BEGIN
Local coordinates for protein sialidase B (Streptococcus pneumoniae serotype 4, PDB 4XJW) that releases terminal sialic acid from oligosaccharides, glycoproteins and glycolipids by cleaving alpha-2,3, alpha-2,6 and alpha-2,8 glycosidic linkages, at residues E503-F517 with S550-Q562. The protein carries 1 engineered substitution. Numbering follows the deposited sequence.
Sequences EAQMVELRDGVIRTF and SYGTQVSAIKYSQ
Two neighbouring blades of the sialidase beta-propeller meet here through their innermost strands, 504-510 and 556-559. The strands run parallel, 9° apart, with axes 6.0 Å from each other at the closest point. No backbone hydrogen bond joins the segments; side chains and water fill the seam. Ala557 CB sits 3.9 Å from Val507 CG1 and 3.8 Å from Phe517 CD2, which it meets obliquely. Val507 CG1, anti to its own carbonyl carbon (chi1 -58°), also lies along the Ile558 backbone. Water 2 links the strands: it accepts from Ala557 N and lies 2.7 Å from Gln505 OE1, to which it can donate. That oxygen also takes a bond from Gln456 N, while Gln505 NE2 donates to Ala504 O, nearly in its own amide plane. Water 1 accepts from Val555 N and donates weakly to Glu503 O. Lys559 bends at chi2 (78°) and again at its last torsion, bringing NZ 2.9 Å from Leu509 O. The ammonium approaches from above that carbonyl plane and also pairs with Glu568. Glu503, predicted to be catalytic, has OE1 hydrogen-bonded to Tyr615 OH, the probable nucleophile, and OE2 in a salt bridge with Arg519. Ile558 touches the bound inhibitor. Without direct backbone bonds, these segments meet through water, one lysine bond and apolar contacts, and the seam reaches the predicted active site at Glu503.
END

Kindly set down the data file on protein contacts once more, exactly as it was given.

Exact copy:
Local coordinates for protein sialidase B (Streptococcus pneumoniae serotype 4, PDB 4XJW) that releases terminal sialic acid from oligosaccharides, glycoproteins and glycolipids by cleaving alpha-2,3, alpha-2,6 and alpha-2,8 glycosidic linkages, at residues E503-F517 with S550-Q562. The protein carries 1 engineered substitution. Numbering follows the deposited sequence.
Sequences EAQMVELRDGVIRTF and SYGTQVSAIKYSQ
Two neighbouring blades of the sialidase beta-propeller meet here through their innermost strands, 504-510 and 556-559. The strands run parallel, 9° apart, with axes 6.0 Å from each other at the closest point. No backbone hydrogen bond joins the segments; side chains and water fill the seam. Ala557 CB sits 3.9 Å from Val507 CG1 and 3.8 Å from Phe517 CD2, which it meets obliquely. Val507 CG1, anti to its own carbonyl carbon (chi1 -58°), also lies along the Ile558 backbone. Water 2 links the strands: it accepts from Ala557 N and lies 2.7 Å from Gln505 OE1, to which it can donate. That oxygen also takes a bond from Gln456 N, while Gln505 NE2 donates to Ala504 O, nearly in its own amide plane. Water 1 accepts from Val555 N and donates weakly to Glu503 O. Lys559 bends at chi2 (78°) and again at its last torsion, bringing NZ 2.9 Å from Leu509 O. The ammonium approaches from above that carbonyl plane and also pairs with Glu568. Glu503, predicted to be catalytic, has OE1 hydrogen-bonded to Tyr615 OH, the probable nucleophile, and OE2 in a salt bridge with Arg519. Ile558 touches the bound inhibitor. Without direct backbone bonds, these segments meet through water, one lysine bond and apolar contacts, and the seam reaches the predicted active site at Glu503.